Problems in Ireland!

22 November 2010
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What are the implications of the current turmoil in Ireland?

The simple answer is that we do not know .Quietly most of us believed that we would not go the way of Greece.The IMF was really only for basket cases.

I am not sure why we all got too excited about the Government trying to hold off on the announcement.It would appear to make sense to have some discussions in advance of officially knocking on the door of the IMF.That is history now and only big difference between us and other IMF bailouts is that it creates an unholy mess if we fail.We will not be allowed to fail and does this mean we have some bargaining power?Looks like the best we can hope for is capitalising some debt into equity in our banks.

At the moment everything is up in the air.

We do not even know where all the money is going,why we are borrowing it and how are we going to pay it back.

In the end the cold reality is that this is a complete disaster for Ireland.

Probable outcomes on the downside include the following :

  • A real reduction in the standard of living through lower wages and increased taxation
  • Massive damage to our international reputation
  • Pressure for cuts on the most vunerable in society
  • Reduction in foreign direct investment into the country
  • A discredited political system
  • More losses at banks
  • Huge loss of credibility and power in Europe
  • Extreme pressure on public finances in order to ensure sums borrowed can be repaid,(It is very difficult ,almost impossible for an entity which is currently losing money to pay for the sins of the past) .It would be very helpful to see a projected cash flow for how we are going to pay all this money back.Is there any point in borrowing any more if we just can't pay it back?

The bail out is a devastating blow for this country.

The presence of the IMF is there to ensure that reality as opposed to politics rules the day.And you take it that there is absolutely no messing around when the IMF are involved.


From the narrow perspective of the housing market we expect to see continued downward pressure on house prices.The downward pressure exists currently and will continue for a number of reasons including:

  • Reduction in sanction amount by lenders
  • Reduction in approved customer levels due to more difficult lending criteria
  • Economic uncertainty
  • Prospect for rising rates
  • Arrival of IMF

The one factor leading to any form of price stabilization is demand.Demand for properties in some areas is strong and such demand will limit the price downside.In general it is now reasonable to question any price that is not 50% off its peak,This is frightening for those who bought at the peak and ironically great news for current buyers.

We would like to see transparency in the house buying system so that estate agents are not spinning yarns about offers on the table from other interested parties.False statements by agents in this regard should be an offense. We need to work to an open market which also requires sellers to state a price at which they will sell a house.

We see the housing market tipping along the floor for a while yet .The new year should see more developments completed which will bring some activity but and we expect prices in these developments to be very low compared to historic values.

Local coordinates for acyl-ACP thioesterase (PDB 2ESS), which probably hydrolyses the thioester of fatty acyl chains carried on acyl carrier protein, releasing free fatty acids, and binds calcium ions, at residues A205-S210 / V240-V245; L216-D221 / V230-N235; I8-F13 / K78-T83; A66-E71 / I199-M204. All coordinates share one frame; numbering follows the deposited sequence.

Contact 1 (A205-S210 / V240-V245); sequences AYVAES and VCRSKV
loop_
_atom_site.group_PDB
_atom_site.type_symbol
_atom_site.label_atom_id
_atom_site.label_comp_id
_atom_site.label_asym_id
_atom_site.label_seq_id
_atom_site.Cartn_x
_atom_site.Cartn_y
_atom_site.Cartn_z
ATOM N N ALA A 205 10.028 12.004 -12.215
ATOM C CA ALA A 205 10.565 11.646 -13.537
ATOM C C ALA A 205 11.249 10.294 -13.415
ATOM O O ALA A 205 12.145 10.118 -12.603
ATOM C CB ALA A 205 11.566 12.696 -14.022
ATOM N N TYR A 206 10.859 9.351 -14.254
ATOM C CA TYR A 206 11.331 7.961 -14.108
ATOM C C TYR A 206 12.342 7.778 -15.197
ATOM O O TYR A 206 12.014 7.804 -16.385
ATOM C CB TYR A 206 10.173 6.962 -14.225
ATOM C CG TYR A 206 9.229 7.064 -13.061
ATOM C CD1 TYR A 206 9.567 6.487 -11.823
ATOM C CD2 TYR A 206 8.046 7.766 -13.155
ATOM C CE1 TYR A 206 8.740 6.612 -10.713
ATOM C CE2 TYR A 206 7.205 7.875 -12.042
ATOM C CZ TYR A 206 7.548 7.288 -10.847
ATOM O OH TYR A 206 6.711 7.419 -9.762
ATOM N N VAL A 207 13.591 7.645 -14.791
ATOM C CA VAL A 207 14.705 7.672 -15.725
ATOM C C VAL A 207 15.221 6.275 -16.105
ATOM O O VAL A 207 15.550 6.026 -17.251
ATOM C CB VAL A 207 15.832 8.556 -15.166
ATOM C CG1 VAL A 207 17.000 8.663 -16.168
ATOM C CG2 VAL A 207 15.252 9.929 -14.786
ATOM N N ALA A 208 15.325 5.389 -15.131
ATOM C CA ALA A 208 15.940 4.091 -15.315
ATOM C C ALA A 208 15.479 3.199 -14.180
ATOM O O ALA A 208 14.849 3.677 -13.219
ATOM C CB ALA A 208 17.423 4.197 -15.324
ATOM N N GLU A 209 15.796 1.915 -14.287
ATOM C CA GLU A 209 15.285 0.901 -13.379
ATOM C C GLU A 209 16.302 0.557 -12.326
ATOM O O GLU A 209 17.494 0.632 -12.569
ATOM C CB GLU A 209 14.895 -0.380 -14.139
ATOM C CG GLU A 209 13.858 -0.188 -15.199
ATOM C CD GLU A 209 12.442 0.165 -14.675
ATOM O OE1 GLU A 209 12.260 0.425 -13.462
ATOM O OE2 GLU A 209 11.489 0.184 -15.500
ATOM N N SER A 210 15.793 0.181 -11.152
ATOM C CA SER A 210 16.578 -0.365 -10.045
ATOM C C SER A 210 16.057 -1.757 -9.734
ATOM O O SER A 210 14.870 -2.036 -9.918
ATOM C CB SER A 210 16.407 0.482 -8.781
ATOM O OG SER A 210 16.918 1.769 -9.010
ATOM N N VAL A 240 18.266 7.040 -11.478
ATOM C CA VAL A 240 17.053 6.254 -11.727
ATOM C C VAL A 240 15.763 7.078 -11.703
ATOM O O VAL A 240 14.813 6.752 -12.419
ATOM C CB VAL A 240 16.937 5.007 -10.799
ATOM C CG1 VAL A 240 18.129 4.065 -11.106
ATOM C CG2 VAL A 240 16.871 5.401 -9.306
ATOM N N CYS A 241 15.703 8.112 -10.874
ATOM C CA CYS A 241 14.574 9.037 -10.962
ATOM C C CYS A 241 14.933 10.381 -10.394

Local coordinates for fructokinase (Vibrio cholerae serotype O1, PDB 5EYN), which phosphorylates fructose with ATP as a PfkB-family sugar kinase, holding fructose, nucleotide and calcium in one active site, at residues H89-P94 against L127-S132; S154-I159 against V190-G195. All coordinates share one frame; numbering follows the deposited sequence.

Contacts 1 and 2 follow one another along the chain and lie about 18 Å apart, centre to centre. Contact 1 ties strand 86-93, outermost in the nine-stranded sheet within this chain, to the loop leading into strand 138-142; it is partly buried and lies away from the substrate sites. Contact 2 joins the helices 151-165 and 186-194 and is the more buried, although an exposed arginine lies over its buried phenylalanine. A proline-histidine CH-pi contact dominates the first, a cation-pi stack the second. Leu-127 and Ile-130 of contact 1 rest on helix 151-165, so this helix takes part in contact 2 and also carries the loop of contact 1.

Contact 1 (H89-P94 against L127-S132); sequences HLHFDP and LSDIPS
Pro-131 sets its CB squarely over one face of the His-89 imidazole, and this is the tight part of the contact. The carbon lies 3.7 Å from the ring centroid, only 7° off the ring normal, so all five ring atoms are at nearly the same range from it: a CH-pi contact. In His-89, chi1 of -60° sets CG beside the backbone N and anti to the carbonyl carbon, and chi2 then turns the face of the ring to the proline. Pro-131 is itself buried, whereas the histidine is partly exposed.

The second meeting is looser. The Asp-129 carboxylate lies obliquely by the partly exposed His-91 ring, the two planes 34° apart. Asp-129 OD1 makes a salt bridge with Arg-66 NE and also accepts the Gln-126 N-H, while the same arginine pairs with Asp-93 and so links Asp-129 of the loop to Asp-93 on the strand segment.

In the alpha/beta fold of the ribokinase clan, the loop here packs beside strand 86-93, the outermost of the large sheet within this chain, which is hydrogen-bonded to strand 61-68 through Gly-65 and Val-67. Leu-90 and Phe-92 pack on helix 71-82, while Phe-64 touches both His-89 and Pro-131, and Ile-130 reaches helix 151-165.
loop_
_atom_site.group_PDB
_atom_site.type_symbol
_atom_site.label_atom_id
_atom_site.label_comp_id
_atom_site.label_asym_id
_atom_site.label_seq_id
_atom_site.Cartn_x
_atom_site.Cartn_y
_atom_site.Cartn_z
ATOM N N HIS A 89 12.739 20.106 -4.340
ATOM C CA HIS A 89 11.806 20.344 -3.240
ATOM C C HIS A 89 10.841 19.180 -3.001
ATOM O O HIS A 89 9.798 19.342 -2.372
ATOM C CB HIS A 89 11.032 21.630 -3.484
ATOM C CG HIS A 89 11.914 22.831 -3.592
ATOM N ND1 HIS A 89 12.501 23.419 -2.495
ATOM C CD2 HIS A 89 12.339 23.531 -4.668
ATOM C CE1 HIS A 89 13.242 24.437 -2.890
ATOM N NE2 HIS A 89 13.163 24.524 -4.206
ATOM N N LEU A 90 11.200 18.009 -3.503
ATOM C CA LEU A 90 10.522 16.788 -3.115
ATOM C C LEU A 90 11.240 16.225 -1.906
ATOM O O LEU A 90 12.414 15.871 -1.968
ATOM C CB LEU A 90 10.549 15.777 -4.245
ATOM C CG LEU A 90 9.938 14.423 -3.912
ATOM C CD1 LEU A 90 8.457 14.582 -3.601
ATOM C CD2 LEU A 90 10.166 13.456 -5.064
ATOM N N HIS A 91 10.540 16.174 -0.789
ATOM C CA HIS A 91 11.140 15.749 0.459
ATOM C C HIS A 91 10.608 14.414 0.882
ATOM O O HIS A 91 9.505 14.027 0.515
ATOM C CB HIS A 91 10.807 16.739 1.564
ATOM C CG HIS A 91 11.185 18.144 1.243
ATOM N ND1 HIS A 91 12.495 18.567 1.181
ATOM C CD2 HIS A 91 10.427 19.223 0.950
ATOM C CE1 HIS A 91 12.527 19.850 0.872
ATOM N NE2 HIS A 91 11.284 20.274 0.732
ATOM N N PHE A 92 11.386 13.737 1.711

The scaling back of mortgage interest relief will help the market next year with buyers likely to be attracted by a combination of 50% house price reductions,full mortgage interest relief until 2017 and the possibility of accessing low cost medium term fixed rate mortgages.

We are concerned at the lack of demand for fixed rate mortgages.One can understand tracker rate mortgage holders not wanting to move but there are many other borrowers out there who should fix now and lenders should be encouraging their clients to consider a fixed option and pricing such options competitively.

Any good news?

There is the possibility that some good may come out of the mess we are in:

  • Less pussy footing around and faster decisions
  • Lower wages will create new jobs
  • Lower welfare payments( excluding vunerable hopefully) will help jobs
  • Hopefully stupid capital projects will be scrapped.
  • We will be forced into action to create jobs in tourism ,food and export oriented services
  • We would expect to see massive cut backs in current government expenditure
  • Closure of quangos


In terms of the banks, the continuing worry is the uncertainty over provision figures.

In our view there is a strong case for having an independent provisioning system whereby an independent body assesses the provisions on a quarterly basis.This system would be independent of management,and would report it's figures both to the Regulator and Management.Funding for such a move would be provided by the investor compensation scheme or something similar .

  • We do not know the new shape of our banks.In time we would expect to see both major banks taken out by a European or possibly American bank with the Country remaining as a minority shareholder.
  • We drastically need a system that allows competition between lenders,
  • There is a huge need to ensure competition in the business lending area and Nib and Rabo need to be encouraged to enter this space.Ulster bank are well placed in this area and we need at least 5 active players to ensure adequate supply and price competition.
  • The potential merger of ptsb and EBS does not solve to many problems and we would like to see a tie in with a UK bank here also. A merger between ptsb EBS and Ulster would certainly have the look a of a third force!